The one true method to test the genetic potential of a seed is to simply put it in the soil. It won’t take too long to see the results. This option is best for the hobby home grower who has time and space to spare for a risky project. Growers cultivating cannabis for commercial use likely don’t have the excess time to invest.
Keep in mind that the simple process of packaging and storing cannabis seeds can also affect their appearance. Abrupt changes in humidity, temperature, or light exposure can make some seeds appear darker or lighter than others, but ultimately have no effect on their quality.
This is absolutely not true. As we explained earlier, cannabis seeds naturally look different, and no single physical trait of a seed can tell you whether that seed contains the genetics for a male or female plant. The only way to tell a female cannabis plant from a male is by looking at its flowers when it begins to sex. Don’t be fooled into throwing out perfectly healthy seeds just because a popular internet chart told you so.
Source Your Seeds Well
We do not recommend taking the size or shape of a seed into consideration as a sign of its quality. Some strains simply produce smaller seeds than others, and sometimes the same plant can produce seeds of different sizes and shapes. Never discard a seed just because it is smaller or of a different shape than another one.
If you are still unsure about the quality of your seeds after analysing their appearance and toughness, it’s time to put your lab coat and goggles on. Well, not quite. This test is extremely easy and only has two possible outcomes. Fill up a drinking glass or glass jar with water (preferably spring or distilled) and place your seeds on the surface.
A quick web search will bring up all kinds of myths about how to tell female cannabis seeds from males. One of the most popular ones comes from a chart showing 5 different seeds that claims that the female seeds have “a perfectly round volcano-like depression at the bottom (from where the seed was attached to the plant).”
Some smokers might be pleased to see some cannabis seeds in their bag, and might think themselves lucky. However, finding seeds in a bag is bad for various reasons. For one, this means the grower has messed up and allowed their female plants to be pollinated by an invading male. When flowers are pollinated, they stop producing THC-containing resin and divert their energy toward producing seeds. Secondly, the seeds will have added to the overall weight of the bag, which means less weed for your buck.
All types of cannabis, including white strains, are dioecious or unisexual plants, which means that they are capable of producing male and female flowers in various individuals. However, both types of flowers can be found in hermaphrodite plants. You can reduce the risk of males by choosing feminized seeds, and most white strains sold at weedseedexpress.com are feminized seeds.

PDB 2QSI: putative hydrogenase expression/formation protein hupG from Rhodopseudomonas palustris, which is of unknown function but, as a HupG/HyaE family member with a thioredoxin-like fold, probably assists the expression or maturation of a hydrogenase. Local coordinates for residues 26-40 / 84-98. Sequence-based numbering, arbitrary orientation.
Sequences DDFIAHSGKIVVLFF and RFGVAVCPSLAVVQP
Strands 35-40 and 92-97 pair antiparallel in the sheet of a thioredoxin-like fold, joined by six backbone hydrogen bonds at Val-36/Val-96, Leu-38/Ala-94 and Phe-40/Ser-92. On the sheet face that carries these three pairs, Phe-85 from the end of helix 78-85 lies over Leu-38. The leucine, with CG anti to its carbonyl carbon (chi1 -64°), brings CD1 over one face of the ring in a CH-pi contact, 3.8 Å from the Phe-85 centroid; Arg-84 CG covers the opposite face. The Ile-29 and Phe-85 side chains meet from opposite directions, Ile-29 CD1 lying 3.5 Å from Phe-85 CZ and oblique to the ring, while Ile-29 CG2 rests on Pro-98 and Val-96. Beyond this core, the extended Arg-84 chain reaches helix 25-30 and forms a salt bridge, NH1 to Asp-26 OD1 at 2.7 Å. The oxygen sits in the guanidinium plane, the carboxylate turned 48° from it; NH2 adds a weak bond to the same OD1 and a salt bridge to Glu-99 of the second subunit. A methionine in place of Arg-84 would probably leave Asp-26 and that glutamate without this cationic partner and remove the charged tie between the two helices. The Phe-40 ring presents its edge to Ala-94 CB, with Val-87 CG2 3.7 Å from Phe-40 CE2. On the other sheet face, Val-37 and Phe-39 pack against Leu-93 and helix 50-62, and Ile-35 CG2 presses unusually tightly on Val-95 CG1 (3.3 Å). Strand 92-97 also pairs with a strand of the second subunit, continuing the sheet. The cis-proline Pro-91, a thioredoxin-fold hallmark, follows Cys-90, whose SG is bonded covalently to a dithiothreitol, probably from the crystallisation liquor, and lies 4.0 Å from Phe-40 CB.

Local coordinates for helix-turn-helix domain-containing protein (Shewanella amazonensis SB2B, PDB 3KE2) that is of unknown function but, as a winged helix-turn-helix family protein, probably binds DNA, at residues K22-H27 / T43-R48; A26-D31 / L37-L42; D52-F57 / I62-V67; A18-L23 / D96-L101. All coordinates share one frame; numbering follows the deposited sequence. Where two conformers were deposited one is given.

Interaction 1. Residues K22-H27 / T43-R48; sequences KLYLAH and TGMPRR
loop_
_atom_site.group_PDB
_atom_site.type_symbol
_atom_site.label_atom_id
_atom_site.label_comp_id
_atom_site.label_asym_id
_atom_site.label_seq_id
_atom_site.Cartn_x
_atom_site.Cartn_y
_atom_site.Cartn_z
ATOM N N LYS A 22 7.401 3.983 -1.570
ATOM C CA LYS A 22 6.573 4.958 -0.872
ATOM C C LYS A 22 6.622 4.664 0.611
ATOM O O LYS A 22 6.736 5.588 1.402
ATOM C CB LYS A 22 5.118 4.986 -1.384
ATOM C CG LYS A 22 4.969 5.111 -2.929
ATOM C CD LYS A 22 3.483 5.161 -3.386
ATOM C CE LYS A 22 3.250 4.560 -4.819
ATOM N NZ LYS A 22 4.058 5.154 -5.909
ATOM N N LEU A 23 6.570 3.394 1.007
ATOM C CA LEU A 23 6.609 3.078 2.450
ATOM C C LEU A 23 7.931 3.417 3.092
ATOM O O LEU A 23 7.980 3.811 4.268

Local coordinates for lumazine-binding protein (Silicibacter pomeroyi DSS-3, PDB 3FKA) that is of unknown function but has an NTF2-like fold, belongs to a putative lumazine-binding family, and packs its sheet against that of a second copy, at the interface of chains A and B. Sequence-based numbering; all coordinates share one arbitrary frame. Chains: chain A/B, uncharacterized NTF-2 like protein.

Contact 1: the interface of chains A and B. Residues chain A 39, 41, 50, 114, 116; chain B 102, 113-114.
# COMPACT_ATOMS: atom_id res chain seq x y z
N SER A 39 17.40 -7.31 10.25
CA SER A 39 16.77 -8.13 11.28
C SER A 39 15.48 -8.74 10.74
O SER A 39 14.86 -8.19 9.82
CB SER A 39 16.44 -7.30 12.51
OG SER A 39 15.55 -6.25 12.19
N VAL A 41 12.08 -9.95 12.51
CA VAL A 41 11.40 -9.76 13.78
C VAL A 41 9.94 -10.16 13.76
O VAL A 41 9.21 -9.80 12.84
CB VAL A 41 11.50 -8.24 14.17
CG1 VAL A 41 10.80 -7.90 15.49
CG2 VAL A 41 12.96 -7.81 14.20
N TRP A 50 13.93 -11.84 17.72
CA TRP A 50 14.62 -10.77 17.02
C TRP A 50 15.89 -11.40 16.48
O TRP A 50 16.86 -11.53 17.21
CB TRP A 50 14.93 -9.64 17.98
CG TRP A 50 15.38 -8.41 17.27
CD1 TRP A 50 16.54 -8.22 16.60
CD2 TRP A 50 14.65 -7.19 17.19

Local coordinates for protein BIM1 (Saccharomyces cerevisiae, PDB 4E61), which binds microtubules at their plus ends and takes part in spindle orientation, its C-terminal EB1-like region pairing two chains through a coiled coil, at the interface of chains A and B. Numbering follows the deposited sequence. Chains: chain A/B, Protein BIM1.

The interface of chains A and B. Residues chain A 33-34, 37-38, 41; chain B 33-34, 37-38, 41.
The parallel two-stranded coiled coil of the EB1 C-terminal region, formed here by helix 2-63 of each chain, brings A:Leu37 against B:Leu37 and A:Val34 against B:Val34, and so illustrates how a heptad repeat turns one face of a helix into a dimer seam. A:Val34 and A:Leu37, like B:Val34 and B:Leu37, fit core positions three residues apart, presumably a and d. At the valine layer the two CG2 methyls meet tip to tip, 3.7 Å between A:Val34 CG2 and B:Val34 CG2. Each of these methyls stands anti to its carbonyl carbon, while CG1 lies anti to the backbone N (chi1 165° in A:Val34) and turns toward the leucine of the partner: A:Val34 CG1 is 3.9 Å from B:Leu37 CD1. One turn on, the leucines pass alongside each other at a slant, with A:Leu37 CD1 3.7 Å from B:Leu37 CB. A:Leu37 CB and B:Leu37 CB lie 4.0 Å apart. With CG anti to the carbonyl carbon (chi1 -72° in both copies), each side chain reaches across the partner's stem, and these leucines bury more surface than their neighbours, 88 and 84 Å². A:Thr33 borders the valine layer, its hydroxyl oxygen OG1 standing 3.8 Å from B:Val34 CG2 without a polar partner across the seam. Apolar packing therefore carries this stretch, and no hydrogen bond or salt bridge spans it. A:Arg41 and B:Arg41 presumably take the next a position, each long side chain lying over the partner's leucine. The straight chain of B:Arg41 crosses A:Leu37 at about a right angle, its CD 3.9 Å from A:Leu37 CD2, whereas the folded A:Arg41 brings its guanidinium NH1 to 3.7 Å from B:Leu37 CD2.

White Widow is widely regarded as the queen of the ‘White’ family. She has often been used to form other ‘white strains’ or share genetic material with other ‘white’ varieties. Other denominators are that white strains are covered in trichomes, have a high THC level resulting in a powerful high. Popular white strains include Snow White, White Widow and Amnesia Haze x White Widow.
The white color in cannabis occurs in nature occasionally, as a consequence of a double recessive gene responsible for the absence of chlorophyll or because of a genetic mutation of the genes involved in pigmentation.
Do white cannabis seeds grow?
The short answer is ‘yes’. Most cannabis seeds are dark brown, but some are a silvery white and grow into beautiful plants with frosted white buds and even leaves that are laced with white.
Apart from the white weed seeds we want to go a little deeper into white weed species.
White weed is delicious, and often less intense than other varieties, so it is good for indoor or stealth grows. White strains are normally Indica-dominant and grow thick, bushy colas and have a rapid flowering phase. Even though most white strains are directly descended from White Widow, this isn’t always true – some white varieties are classed as White because of their high resin content.
Chlorophyll is the pigment responsible for giving color to plants. Its purpose, however, is more than aesthetic, as it is vital for the photosynthesis process. The chlorophyll of marijuana leaves is responsible for absorbing sunlight, triggering the chemical reaction that enables the plant to generate energy from carbon dioxide (CO₂) and the raw sap derived from water and mineral salts.